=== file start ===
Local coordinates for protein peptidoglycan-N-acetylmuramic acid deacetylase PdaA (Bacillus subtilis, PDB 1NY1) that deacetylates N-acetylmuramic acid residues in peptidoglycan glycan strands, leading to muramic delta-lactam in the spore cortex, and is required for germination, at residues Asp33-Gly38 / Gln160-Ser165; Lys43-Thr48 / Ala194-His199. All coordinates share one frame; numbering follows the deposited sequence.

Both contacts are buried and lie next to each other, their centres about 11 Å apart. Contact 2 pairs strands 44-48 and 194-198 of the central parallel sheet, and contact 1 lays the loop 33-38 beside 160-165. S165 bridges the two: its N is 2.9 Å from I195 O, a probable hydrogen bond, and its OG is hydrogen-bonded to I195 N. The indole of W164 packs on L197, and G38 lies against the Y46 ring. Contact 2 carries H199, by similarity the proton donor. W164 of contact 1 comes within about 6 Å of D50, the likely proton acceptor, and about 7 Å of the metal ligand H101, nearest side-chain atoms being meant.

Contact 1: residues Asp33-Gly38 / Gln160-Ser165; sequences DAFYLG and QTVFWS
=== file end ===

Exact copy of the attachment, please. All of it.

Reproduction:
Local coordinates for protein peptidoglycan-N-acetylmuramic acid deacetylase PdaA (Bacillus subtilis, PDB 1NY1) that deacetylates N-acetylmuramic acid residues in peptidoglycan glycan strands, leading to muramic delta-lactam in the spore cortex, and is required for germination, at residues Asp33-Gly38 / Gln160-Ser165; Lys43-Thr48 / Ala194-His199. All coordinates share one frame; numbering follows the deposited sequence.

Both contacts are buried and lie next to each other, their centres about 11 Å apart. Contact 2 pairs strands 44-48 and 194-198 of the central parallel sheet, and contact 1 lays the loop 33-38 beside 160-165. S165 bridges the two: its N is 2.9 Å from I195 O, a probable hydrogen bond, and its OG is hydrogen-bonded to I195 N. The indole of W164 packs on L197, and G38 lies against the Y46 ring. Contact 2 carries H199, by similarity the proton donor. W164 of contact 1 comes within about 6 Å of D50, the likely proton acceptor, and about 7 Å of the metal ligand H101, nearest side-chain atoms being meant.

Contact 1: residues Asp33-Gly38 / Gln160-Ser165; sequences DAFYLG and QTVFWS